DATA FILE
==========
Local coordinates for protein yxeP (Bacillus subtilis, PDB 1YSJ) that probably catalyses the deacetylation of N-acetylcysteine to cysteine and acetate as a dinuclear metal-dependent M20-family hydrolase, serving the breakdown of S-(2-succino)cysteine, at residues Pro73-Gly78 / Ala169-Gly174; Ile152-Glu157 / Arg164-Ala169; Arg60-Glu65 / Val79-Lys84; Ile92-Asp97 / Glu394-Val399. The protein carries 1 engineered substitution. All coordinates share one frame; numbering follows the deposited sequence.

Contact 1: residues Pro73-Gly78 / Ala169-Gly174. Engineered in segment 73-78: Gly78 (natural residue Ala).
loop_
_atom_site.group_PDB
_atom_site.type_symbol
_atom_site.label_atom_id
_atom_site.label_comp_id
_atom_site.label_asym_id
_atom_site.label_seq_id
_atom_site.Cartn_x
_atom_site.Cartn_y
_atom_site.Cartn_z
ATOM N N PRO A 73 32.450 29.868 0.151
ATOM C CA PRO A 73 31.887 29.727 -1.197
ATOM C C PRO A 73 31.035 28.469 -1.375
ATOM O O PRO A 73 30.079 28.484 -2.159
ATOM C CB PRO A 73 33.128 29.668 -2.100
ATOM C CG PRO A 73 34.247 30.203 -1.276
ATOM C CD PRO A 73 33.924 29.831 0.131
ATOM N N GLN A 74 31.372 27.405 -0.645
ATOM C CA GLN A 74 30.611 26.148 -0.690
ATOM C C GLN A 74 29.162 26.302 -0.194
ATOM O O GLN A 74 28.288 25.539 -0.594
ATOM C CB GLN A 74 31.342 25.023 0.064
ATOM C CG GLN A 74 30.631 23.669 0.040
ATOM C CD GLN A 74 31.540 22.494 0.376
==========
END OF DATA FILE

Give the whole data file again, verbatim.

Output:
Local coordinates for protein yxeP (Bacillus subtilis, PDB 1YSJ) that probably catalyses the deacetylation of N-acetylcysteine to cysteine and acetate as a dinuclear metal-dependent M20-family hydrolase, serving the breakdown of S-(2-succino)cysteine, at residues Pro73-Gly78 / Ala169-Gly174; Ile152-Glu157 / Arg164-Ala169; Arg60-Glu65 / Val79-Lys84; Ile92-Asp97 / Glu394-Val399. The protein carries 1 engineered substitution. All coordinates share one frame; numbering follows the deposited sequence.

Contact 1: residues Pro73-Gly78 / Ala169-Gly174. Engineered in segment 73-78: Gly78 (natural residue Ala).
loop_
_atom_site.group_PDB
_atom_site.type_symbol
_atom_site.label_atom_id
_atom_site.label_comp_id
_atom_site.label_asym_id
_atom_site.label_seq_id
_atom_site.Cartn_x
_atom_site.Cartn_y
_atom_site.Cartn_z
ATOM N N PRO A 73 32.450 29.868 0.151
ATOM C CA PRO A 73 31.887 29.727 -1.197
ATOM C C PRO A 73 31.035 28.469 -1.375
ATOM O O PRO A 73 30.079 28.484 -2.159
ATOM C CB PRO A 73 33.128 29.668 -2.100
ATOM C CG PRO A 73 34.247 30.203 -1.276
ATOM C CD PRO A 73 33.924 29.831 0.131
ATOM N N GLN A 74 31.372 27.405 -0.645
ATOM C CA GLN A 74 30.611 26.148 -0.690
ATOM C C GLN A 74 29.162 26.302 -0.194
ATOM O O GLN A 74 28.288 25.539 -0.594
ATOM C CB GLN A 74 31.342 25.023 0.064
ATOM C CG GLN A 74 30.631 23.669 0.040
ATOM C CD GLN A 74 31.540 22.494 0.376